The controversial fracking method for oil drilling has “reversed a decades-long decline in the region’s railroads,” writes Adam Belz of the Star Tribune. Oil companies use the rail lines to import Wisconsin and Minnesota sand that works “with water, chemicals and organic lubricants … to break up shale thousands of feet underground that holds natural gas and oil,” he writes.
Adam says he read about the issue on a Federal Reserve blog post that offers current, regional economic information. “They won’t always yield a great story idea, but they do sometimes,” Adam says. “They establish basic facts that make a really strong beginning for enterprise pieces.”
For the railroad story, he wanted to focus on businesses benefiting from increased rail traffic, he says. He used Google Maps to search along rail lines for companies, zooming in when he saw industrial areas. He also sought names through the county government and economic development offices. Getting the business owners to talk wasn’t as easy. Some owners couldn’t talk because larger conglomerates owned them, he says. Others didn’t return calls. He stopped by one company, but the owner still didn’t want to talk.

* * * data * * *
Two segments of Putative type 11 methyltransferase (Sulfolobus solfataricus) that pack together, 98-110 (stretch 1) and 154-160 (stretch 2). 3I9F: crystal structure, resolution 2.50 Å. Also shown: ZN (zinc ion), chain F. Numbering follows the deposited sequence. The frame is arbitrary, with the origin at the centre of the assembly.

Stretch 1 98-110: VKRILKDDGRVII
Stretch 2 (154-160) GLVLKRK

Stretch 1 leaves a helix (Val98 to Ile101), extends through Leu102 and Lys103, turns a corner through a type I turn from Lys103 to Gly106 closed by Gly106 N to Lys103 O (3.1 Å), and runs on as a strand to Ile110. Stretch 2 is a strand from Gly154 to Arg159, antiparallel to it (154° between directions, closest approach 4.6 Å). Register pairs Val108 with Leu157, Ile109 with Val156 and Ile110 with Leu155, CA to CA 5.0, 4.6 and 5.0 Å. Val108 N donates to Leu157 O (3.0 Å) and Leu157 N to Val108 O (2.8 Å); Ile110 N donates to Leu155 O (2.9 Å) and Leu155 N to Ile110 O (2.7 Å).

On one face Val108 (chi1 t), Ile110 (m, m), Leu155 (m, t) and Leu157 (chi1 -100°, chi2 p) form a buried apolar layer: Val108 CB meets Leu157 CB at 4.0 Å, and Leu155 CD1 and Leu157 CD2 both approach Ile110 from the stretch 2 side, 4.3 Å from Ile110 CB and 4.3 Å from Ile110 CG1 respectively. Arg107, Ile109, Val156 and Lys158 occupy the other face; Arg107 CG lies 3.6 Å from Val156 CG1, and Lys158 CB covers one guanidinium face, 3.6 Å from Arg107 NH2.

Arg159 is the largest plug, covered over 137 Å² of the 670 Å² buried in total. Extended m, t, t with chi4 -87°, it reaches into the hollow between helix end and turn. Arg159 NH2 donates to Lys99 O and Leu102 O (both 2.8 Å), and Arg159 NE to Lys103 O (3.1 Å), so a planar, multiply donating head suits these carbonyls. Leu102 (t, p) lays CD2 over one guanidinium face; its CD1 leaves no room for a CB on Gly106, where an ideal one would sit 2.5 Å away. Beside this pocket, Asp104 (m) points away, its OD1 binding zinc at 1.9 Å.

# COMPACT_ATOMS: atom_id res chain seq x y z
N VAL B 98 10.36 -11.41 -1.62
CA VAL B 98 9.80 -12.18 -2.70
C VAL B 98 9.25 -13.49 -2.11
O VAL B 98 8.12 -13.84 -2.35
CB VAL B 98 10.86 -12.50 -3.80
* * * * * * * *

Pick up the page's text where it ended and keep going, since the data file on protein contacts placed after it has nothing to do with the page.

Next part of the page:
Adam still ended with far more information than would fit into a 45-inch story. He’d talked with a frac sand expert for two hours and gotten lots of good information. To pare it down, he focused on writing his nut graf, he says. “I realized the three things I had to show in this story and everything that wasn’t essential to those three things had to go,” he says.